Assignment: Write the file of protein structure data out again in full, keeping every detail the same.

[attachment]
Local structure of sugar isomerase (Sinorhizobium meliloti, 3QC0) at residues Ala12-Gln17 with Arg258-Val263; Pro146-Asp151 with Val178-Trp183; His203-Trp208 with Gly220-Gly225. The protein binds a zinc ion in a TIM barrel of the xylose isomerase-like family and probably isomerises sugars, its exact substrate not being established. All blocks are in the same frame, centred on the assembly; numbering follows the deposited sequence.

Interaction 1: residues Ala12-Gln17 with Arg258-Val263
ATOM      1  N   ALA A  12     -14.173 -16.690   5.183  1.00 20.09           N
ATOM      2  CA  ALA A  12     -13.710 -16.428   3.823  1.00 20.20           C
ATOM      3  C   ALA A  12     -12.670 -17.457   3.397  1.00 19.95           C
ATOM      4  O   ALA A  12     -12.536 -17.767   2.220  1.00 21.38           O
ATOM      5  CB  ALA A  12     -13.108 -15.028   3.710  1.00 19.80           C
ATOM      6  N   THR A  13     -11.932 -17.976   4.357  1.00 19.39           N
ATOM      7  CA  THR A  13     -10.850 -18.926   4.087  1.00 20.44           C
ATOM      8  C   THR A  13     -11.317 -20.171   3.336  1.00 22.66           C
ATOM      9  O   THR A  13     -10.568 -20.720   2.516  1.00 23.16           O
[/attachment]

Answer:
Local structure of sugar isomerase (Sinorhizobium meliloti, 3QC0) at residues Ala12-Gln17 with Arg258-Val263; Pro146-Asp151 with Val178-Trp183; His203-Trp208 with Gly220-Gly225. The protein binds a zinc ion in a TIM barrel of the xylose isomerase-like family and probably isomerises sugars, its exact substrate not being established. All blocks are in the same frame, centred on the assembly; numbering follows the deposited sequence.

Interaction 1: residues Ala12-Gln17 with Arg258-Val263
ATOM      1  N   ALA A  12     -14.173 -16.690   5.183  1.00 20.09           N
ATOM      2  CA  ALA A  12     -13.710 -16.428   3.823  1.00 20.20           C
ATOM      3  C   ALA A  12     -12.670 -17.457   3.397  1.00 19.95           C
ATOM      4  O   ALA A  12     -12.536 -17.767   2.220  1.00 21.38           O
ATOM      5  CB  ALA A  12     -13.108 -15.028   3.710  1.00 19.80           C
ATOM      6  N   THR A  13     -11.932 -17.976   4.357  1.00 19.39           N
ATOM      7  CA  THR A  13     -10.850 -18.926   4.087  1.00 20.44           C
ATOM      8  C   THR A  13     -11.317 -20.171   3.336  1.00 22.66           C
ATOM      9  O   THR A  13     -10.568 -20.720   2.516  1.00 23.16           O